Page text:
"We Americans are not usually thought to be a submissive people, but of course we are. Why else would we allow our country to be destroyed? Why else would we be rewarding its destroyers? Why else would we all — by proxies we have given to greedy corporations and corrupt politicians — be participating in its destruction? Most of us are still too sane to piss in our own cistern, but we allow others to do so and we reward them for it. We reward them so well, in fact, that those who piss in our cistern are wealthier than the rest of us.
How do we submit? By not being radical enough. Or by not being thorough enough, which is the same thing."
Wendell Berry, from Compromise, Hell!
“The arc of the moral universe is long, but it bends towards justice.” Dr. Martin Luther King, Jr.
The arc of the moral universe may bend toward justice but, left to its own devices, that arc would, indeed, be long.
Sometimes, the arc needs a little help. Human history is packed with people helping the arc along by confronting injustice.
Many of us profess to be Christians. Jesus is one of those historic figures who helped bend the arc of justice. One example: In his first appearance at the temple in Nazareth, Jesus quotes the Prophet Isaiah.
"The Spirit of the Lord is upon me, because God has anointed me to preach good news to the poor. God has sent me to proclaim release to the captives and recovering of sight to the blind, to set at liberty those who are oppressed, to proclaim the acceptable year of the Lord." (Luke 4: 16-19)
How would quoting the Prophet Isaiah help bend the arc of justice? Nazareth and all of Judaea was an occupied land. The power of the day, Rome, and those complicit were benefitting from the enslavement of the poor, the captives, the oppressed. Jesus, speaking out, was calling out the oppressors. He said what others dared not say. He so enraged those that heard him that they tried to kill him, driving him to the edge of a hill where they hoped he would plunge to his death. (Luke 4: 20-30)
American history, too, has those who bend the moral arc toward justice.
The Boston Tea Party was a reaction to the coercive powers of the British East India Company. It was, in essence, the ExxonMobil of its day. In order to see that its profits were robust (because a Dutch company's smuggled tea was undercutting the East India Company), Parliament enacted a series of "intolerable" laws. The colonists reacted to those laws with an act of civil disobedience (and destruction of property) by tossing tea overboard. Today we celebrate those brave "activists."
Rosa Park, too, bent the arc toward justice. The story goes that she was a simple seamstress too tired to move when she refused to give up her seat on a Montgomery AL bus in 1955. Parks was no simple seamstress and she may have been tired but, more likely, she was sick and tired of being treated shabbily because of the color of her skin. Parks broke the law supporting segregation but, in so doing, addressed a greater injustice.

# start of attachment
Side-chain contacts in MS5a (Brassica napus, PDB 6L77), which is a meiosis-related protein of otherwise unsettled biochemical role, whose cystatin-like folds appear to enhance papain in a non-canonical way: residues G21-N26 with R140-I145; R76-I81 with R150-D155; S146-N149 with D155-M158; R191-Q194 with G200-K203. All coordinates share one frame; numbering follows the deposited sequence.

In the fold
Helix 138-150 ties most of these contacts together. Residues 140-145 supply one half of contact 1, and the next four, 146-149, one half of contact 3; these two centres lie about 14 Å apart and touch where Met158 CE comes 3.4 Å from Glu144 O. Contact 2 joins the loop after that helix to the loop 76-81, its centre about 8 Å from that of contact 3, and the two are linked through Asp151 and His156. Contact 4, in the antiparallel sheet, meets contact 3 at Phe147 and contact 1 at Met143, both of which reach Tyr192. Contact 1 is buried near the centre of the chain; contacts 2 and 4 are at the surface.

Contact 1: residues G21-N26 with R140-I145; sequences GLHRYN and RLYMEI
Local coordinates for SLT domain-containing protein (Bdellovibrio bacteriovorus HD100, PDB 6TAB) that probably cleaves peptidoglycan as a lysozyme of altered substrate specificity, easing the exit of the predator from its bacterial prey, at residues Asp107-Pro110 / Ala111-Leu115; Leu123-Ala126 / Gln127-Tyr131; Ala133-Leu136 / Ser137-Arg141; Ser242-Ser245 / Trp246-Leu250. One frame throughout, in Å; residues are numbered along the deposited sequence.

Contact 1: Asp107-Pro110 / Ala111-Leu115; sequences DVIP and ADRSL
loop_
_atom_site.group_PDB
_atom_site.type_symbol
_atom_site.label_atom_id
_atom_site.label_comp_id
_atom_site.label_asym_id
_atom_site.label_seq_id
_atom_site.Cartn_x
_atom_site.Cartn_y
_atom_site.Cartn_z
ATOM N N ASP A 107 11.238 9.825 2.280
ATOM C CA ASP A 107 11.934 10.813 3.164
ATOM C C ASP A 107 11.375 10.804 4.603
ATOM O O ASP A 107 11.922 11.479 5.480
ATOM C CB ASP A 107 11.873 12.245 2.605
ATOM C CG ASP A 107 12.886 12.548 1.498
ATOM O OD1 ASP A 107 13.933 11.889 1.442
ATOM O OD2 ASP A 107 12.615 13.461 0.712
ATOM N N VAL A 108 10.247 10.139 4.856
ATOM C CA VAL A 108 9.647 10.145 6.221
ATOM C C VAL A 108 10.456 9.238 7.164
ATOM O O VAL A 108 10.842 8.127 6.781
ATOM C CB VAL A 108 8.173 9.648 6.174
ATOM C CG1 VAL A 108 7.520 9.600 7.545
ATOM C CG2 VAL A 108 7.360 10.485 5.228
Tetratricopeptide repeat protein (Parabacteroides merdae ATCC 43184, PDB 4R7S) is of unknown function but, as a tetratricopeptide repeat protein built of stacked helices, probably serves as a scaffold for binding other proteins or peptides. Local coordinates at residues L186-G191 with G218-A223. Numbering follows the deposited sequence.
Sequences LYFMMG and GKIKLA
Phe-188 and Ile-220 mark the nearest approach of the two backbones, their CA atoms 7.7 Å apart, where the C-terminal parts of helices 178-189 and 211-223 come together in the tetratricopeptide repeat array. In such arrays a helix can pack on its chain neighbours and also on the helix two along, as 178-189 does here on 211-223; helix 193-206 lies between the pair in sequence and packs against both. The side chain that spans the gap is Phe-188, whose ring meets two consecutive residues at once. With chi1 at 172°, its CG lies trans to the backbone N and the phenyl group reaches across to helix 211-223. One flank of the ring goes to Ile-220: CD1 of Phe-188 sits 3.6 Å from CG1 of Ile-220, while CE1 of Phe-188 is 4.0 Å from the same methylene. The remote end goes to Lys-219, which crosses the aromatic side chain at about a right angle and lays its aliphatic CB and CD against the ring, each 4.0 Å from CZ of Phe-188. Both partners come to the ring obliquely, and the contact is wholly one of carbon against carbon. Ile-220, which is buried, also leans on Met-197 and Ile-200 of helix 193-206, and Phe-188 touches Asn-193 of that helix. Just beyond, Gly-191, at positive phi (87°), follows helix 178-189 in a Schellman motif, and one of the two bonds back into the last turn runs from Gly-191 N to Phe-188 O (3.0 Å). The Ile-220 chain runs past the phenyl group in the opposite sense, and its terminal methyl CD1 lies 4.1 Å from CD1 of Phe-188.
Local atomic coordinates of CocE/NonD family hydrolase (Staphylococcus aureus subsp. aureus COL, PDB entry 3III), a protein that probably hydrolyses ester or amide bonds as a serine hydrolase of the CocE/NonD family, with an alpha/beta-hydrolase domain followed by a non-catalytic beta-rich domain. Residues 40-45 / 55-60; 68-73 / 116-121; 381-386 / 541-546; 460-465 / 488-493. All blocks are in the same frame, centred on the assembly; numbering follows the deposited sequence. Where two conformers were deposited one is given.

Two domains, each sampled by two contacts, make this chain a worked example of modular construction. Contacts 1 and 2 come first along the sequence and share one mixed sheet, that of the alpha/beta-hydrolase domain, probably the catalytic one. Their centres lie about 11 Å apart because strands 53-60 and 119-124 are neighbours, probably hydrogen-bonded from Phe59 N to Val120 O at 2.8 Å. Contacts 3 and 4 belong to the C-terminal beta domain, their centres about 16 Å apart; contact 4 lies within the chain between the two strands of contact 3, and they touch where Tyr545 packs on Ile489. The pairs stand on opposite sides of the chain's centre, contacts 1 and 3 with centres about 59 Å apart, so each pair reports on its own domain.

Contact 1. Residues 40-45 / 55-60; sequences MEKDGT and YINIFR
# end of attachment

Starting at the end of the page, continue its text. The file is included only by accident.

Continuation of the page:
We here in Butler County are faced with an injustice. Our communities are being industrialized, our air, water and soil are being befouled, our health is being compromised and our government is not acting to protect us.
We (MOB and concerned others) have responded to this by availing ourselves of all of the legal avenues available to us. We have: filed permit appeals; worked toward appropriate zoning; done DEP file reviews; appealed to our local, state, and federal government officials; engaged in marches and rallies; invited in experts and victims to speak of the harms of unconventional drilling and fracking; sued and sought other legal relief, and many, many other tools.
We have, however, shied away from asking our members to consider the sorts of tools that accelerate the bend of the arc toward justice.
My personal call to nonviolent direct action and civil disobedience was first activated when I watched on a live stream as my favorite author, Wendell Berry, went to visit the Governor of Kentucky (his home state), and refused to leave his office until the Governor acted to protect Kentucky from the ravages of mountaintop removal coal mining. Berry spent the weekend "camped" in the Governor's office, garnering lots of press and making a powerful point.
In the quote at the beginning of this article, Berry -- an octogenarian, farmer, philosopher, poet, novelist and essayist -- tells us that we must be "radical" if we are to rid ourselves of those who would oppress us. And how does he define "radical"? As "being thorough." "Being thorough" means using all the tools at our disposal to affect change. It means emulating the likes of Jesus and the Boston Tea Party activists and Rosa Parks and Dr. King and Wendell Berry. Their actions may make us feel uncomfortable, but history shows us that this is how real change happens and justice is won. We all know that the system is broken but most of us continue to play the game even though it's rigged. It's going to take some brave people to stand up and say that they are no longer going to play by the rules that are meant to keep us losing. When enough people stand up, the rules will change.
Undoubtedly we will have to stretch well beyond our comfort zones to accelerate the bending of the arc of the moral universe toward justice in Butler County. But it is not beyond our capability to do so.
-- Michael Bagdes-Canning
(The opinions expressed in this blog do not reflect any official positions held by MOB or any of its members.)